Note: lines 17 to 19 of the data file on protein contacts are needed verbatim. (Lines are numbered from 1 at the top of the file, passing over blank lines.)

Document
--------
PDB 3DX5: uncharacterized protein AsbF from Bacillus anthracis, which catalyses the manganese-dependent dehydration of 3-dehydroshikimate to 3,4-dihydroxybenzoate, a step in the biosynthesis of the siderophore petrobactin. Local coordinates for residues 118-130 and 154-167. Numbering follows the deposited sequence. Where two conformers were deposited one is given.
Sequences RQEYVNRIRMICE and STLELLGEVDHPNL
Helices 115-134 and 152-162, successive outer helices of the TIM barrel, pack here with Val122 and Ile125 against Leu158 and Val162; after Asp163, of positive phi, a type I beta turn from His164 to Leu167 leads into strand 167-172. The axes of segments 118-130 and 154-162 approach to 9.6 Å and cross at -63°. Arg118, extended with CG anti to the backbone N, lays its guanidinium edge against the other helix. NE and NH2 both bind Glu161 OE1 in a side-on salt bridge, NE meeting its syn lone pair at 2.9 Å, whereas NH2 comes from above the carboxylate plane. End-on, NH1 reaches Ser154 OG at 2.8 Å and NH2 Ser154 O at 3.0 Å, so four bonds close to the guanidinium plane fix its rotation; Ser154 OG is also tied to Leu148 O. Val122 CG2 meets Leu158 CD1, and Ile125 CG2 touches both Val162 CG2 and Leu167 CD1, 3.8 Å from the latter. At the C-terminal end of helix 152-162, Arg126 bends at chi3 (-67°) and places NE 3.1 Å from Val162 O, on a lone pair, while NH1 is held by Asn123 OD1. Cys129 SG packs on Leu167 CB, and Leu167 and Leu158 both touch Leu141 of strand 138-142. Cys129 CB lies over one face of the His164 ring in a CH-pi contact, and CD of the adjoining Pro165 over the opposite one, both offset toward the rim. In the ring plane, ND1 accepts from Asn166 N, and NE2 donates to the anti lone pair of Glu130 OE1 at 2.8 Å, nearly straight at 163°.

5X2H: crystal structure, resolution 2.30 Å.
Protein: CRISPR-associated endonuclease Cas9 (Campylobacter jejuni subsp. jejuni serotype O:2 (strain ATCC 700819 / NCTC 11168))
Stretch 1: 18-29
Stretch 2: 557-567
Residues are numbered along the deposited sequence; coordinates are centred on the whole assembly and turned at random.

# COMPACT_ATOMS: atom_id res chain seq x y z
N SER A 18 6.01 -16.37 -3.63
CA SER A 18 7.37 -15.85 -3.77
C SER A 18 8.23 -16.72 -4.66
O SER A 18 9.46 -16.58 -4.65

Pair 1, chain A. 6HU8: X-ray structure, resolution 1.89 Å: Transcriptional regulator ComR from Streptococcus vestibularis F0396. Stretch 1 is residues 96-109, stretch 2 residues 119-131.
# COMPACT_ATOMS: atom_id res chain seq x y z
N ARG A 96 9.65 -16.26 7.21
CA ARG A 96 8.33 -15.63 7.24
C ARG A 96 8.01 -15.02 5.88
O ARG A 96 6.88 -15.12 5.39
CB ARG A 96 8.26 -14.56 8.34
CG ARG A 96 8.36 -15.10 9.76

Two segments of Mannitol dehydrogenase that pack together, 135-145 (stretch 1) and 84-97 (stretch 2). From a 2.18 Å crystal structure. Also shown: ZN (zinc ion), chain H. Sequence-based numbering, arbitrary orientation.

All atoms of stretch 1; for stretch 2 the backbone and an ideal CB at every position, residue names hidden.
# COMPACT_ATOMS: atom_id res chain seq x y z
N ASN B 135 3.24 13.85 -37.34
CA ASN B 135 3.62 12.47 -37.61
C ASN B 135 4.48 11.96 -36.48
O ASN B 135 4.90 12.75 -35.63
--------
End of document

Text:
CA ARG A 96 8.33 -15.63 7.24
C ARG A 96 8.01 -15.02 5.88
O ARG A 96 6.88 -15.12 5.39